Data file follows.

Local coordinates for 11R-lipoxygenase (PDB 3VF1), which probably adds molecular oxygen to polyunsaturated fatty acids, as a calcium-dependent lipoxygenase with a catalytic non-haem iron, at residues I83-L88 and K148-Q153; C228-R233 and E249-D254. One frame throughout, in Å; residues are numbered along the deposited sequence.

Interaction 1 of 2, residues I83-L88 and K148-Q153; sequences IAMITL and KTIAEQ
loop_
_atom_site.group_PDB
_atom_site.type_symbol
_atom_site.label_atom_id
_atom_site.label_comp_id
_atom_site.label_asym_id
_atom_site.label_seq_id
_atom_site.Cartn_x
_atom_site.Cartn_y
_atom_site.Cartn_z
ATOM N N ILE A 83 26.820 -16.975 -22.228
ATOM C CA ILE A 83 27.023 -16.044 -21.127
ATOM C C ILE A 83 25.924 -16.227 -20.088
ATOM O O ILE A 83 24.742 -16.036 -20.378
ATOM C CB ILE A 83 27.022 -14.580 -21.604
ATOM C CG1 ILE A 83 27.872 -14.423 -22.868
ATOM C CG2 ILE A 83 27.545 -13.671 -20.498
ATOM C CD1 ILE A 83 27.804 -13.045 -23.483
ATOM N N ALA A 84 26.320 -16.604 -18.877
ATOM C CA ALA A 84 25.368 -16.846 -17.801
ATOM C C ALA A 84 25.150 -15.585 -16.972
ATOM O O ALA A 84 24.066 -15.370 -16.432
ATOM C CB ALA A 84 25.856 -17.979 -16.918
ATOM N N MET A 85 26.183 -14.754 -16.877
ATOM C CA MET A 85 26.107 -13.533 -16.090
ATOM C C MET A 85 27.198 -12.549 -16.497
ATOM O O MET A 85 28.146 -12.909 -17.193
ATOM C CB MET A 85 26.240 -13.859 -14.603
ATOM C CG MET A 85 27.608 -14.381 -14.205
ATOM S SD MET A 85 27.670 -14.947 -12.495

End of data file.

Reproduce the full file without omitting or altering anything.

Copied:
Local coordinates for 11R-lipoxygenase (PDB 3VF1), which probably adds molecular oxygen to polyunsaturated fatty acids, as a calcium-dependent lipoxygenase with a catalytic non-haem iron, at residues I83-L88 and K148-Q153; C228-R233 and E249-D254. One frame throughout, in Å; residues are numbered along the deposited sequence.

Interaction 1 of 2, residues I83-L88 and K148-Q153; sequences IAMITL and KTIAEQ
loop_
_atom_site.group_PDB
_atom_site.type_symbol
_atom_site.label_atom_id
_atom_site.label_comp_id
_atom_site.label_asym_id
_atom_site.label_seq_id
_atom_site.Cartn_x
_atom_site.Cartn_y
_atom_site.Cartn_z
ATOM N N ILE A 83 26.820 -16.975 -22.228
ATOM C CA ILE A 83 27.023 -16.044 -21.127
ATOM C C ILE A 83 25.924 -16.227 -20.088
ATOM O O ILE A 83 24.742 -16.036 -20.378
ATOM C CB ILE A 83 27.022 -14.580 -21.604
ATOM C CG1 ILE A 83 27.872 -14.423 -22.868
ATOM C CG2 ILE A 83 27.545 -13.671 -20.498
ATOM C CD1 ILE A 83 27.804 -13.045 -23.483
ATOM N N ALA A 84 26.320 -16.604 -18.877
ATOM C CA ALA A 84 25.368 -16.846 -17.801
ATOM C C ALA A 84 25.150 -15.585 -16.972
ATOM O O ALA A 84 24.066 -15.370 -16.432
ATOM C CB ALA A 84 25.856 -17.979 -16.918
ATOM N N MET A 85 26.183 -14.754 -16.877
ATOM C CA MET A 85 26.107 -13.533 -16.090
ATOM C C MET A 85 27.198 -12.549 -16.497
ATOM O O MET A 85 28.146 -12.909 -17.193
ATOM C CB MET A 85 26.240 -13.859 -14.603
ATOM C CG MET A 85 27.608 -14.381 -14.205
ATOM S SD MET A 85 27.670 -14.947 -12.495